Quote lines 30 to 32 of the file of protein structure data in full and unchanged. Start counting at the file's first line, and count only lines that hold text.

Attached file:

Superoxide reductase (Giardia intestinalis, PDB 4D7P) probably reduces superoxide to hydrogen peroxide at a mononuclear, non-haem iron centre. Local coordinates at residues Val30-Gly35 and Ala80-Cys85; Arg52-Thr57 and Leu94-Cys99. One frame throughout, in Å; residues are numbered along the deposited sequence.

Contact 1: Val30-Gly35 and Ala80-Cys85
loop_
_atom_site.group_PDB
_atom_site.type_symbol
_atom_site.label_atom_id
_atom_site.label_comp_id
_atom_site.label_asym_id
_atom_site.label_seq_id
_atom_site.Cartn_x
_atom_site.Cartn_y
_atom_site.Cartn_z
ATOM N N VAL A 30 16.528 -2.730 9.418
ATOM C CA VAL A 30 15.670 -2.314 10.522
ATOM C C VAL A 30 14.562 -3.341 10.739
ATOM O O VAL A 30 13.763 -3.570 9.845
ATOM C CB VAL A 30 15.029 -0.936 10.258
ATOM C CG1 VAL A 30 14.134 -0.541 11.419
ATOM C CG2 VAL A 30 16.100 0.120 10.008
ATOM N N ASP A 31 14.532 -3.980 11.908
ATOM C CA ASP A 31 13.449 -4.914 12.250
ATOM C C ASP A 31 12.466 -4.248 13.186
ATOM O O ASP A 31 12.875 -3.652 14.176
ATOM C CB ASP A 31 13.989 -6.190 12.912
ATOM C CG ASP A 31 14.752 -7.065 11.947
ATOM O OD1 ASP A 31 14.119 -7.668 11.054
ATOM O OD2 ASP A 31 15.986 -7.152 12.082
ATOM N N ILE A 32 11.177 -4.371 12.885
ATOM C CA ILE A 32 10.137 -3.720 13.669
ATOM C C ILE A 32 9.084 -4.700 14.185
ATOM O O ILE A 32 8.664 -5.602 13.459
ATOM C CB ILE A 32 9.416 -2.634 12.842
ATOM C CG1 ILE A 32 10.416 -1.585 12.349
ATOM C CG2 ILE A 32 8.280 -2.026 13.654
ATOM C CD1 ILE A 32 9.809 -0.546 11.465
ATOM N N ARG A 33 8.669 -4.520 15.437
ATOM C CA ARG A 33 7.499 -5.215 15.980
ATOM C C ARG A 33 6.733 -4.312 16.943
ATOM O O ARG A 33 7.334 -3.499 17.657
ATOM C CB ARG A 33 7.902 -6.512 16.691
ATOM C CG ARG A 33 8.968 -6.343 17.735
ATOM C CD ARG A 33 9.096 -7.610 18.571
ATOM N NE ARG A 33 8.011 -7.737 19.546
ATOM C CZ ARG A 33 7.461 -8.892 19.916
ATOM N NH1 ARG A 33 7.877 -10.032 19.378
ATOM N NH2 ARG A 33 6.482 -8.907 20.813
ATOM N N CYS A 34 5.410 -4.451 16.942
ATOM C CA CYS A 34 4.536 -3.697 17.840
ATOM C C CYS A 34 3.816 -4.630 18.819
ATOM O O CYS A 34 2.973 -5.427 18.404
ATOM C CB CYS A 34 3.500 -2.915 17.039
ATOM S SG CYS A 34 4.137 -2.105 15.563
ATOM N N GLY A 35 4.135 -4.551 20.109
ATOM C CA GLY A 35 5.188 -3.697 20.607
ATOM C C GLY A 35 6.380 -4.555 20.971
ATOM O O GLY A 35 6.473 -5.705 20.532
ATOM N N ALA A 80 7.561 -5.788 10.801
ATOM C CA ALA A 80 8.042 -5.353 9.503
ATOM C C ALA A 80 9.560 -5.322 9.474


ATOM C C ILE A 32 9.084 -4.700 14.185
ATOM O O ILE A 32 8.664 -5.602 13.459
ATOM C CB ILE A 32 9.416 -2.634 12.842